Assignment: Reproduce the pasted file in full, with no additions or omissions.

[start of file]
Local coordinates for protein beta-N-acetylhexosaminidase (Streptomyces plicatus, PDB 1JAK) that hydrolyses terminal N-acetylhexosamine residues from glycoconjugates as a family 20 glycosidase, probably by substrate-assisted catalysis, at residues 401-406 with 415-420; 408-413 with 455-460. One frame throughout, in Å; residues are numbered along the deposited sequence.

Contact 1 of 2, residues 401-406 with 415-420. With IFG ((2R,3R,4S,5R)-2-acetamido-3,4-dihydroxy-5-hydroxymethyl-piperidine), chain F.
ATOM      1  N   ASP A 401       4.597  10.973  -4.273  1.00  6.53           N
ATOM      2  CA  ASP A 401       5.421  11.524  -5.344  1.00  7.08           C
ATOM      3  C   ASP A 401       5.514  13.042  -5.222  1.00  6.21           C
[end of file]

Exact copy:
Local coordinates for protein beta-N-acetylhexosaminidase (Streptomyces plicatus, PDB 1JAK) that hydrolyses terminal N-acetylhexosamine residues from glycoconjugates as a family 20 glycosidase, probably by substrate-assisted catalysis, at residues 401-406 with 415-420; 408-413 with 455-460. One frame throughout, in Å; residues are numbered along the deposited sequence.

Contact 1 of 2, residues 401-406 with 415-420. With IFG ((2R,3R,4S,5R)-2-acetamido-3,4-dihydroxy-5-hydroxymethyl-piperidine), chain F.
ATOM      1  N   ASP A 401       4.597  10.973  -4.273  1.00  6.53           N
ATOM      2  CA  ASP A 401       5.421  11.524  -5.344  1.00  7.08           C
ATOM      3  C   ASP A 401       5.514  13.042  -5.222  1.00  6.21           C